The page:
Land based renewables

Earlier this week I had the pleasure of facilitating the launch of an NERC sandpit setting out to put together projects and teams that might “develop an integrated quantitative understanding of the consequences” of using land to produce renewables “on the resilience of terrestrial and aquatic ecosystems

Following a request to give this sandpit ‘a cognitive edge’ I drew up a sequence of sessions starting with anecdote circles to share understanding, build relationships and allow themes to emerge. This was swiftly followed by ‘future backwards’ to make sense of what has gone before, and develop shared perspectives of what might go wrong (Hell) and what might they get right (heaven). A collection of ‘idealised’ impacts and outcomes were then drawn that might satisfy Heaven while steering well clear of Hell.

On day two we ran ‘the butterfly stamped’ exercise to allow attendees to self realise the domains of the cynefin framework by making sense of a selection of prepared items ( available on the Cognitive Edge website). This was swiftly followed by the production of a massive cynefin framework on which they positioned each impact/outcome from the previous exercise onto the appropriate domain.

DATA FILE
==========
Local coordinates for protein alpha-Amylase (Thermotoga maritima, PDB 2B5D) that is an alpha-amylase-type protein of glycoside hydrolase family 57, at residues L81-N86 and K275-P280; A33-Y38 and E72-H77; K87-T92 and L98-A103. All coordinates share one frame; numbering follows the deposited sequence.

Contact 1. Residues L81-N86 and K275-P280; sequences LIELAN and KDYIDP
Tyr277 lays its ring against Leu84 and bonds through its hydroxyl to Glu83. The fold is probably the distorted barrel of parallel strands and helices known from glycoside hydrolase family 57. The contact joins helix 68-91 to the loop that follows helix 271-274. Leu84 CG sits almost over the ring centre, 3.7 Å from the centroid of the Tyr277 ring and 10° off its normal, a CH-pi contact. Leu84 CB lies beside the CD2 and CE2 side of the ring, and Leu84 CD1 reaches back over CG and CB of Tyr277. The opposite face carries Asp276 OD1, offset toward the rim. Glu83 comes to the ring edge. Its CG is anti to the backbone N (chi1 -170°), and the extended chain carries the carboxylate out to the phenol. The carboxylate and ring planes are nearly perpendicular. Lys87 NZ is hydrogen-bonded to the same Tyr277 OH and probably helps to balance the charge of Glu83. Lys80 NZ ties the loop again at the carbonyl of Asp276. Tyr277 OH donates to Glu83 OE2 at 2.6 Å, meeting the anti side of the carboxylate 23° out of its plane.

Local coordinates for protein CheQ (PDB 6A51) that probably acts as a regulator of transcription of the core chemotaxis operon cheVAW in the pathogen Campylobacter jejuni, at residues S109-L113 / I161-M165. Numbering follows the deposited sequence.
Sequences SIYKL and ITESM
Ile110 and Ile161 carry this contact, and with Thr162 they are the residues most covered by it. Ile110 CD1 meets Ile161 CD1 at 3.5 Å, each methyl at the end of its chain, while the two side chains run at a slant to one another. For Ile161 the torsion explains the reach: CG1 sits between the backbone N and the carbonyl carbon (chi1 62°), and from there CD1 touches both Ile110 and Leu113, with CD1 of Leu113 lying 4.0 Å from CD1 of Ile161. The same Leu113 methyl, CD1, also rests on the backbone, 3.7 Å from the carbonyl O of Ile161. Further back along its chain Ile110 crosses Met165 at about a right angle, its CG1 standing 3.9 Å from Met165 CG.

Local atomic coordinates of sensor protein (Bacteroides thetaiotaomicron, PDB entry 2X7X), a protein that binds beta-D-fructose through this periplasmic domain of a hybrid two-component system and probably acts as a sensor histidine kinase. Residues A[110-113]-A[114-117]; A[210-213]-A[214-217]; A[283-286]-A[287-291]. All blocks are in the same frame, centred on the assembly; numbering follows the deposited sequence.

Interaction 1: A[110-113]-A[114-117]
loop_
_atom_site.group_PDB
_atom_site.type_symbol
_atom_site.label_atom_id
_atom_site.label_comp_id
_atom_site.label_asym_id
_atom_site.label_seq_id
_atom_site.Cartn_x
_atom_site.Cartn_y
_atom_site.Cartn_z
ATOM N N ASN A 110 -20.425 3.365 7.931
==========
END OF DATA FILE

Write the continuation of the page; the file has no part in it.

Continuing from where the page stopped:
Frustratingly we then had to hold back on explaining the appropriate approach to interventions in each domain as this might have set out specific proposals at too early a stage in the sandpit and I had to leave before the climax, so I don’t yet know the outcome.

I personally learnt so much from the event, Dave and Tim who invited me are extremely good facilitators and work so hard to make the event work to everyone’s best interests. The invited experts who shared their knowledge in a series of talks are in an unenviable position, on the one side constantly burdened with the scientific knowledge that if we don’t change the way we live we are doomed, but unable to communicate this and engage real social change with the politicians and public.

I think the Cognitive Edge approach with its enthusiastic acknowledgement and take on complexity, together with the cognitive appropriateness of its use of narrative, makes it ideal for a problem requiring large scale engagement between people and people, people and knowledge and, perhaps most importantly, people and uncertainty.

My favourite quote of the event was that ‘”Kielder Forest was planted to produce a sustainable crop of pit props for the local mining industry”. Now there’s an example of a decision presumably made with some certainty in its day.

On Tuesday I am off to Gloucester to do something similar with the police force there.


1 Comment

  1. Pingback: Be aware of the flowers (in the sandpit) « The ecology of knowledge

Leave a Reply

Fill in your details below or click an icon to log in: Logo

You are commenting using your account. Log Out /  Change )

Google photo

You are commenting using your Google account. Log Out /  Change )

Twitter picture

You are commenting using your Twitter account. Log Out /  Change )

Facebook photo

You are commenting using your Facebook account. Log Out /  Change )

Connecting to %s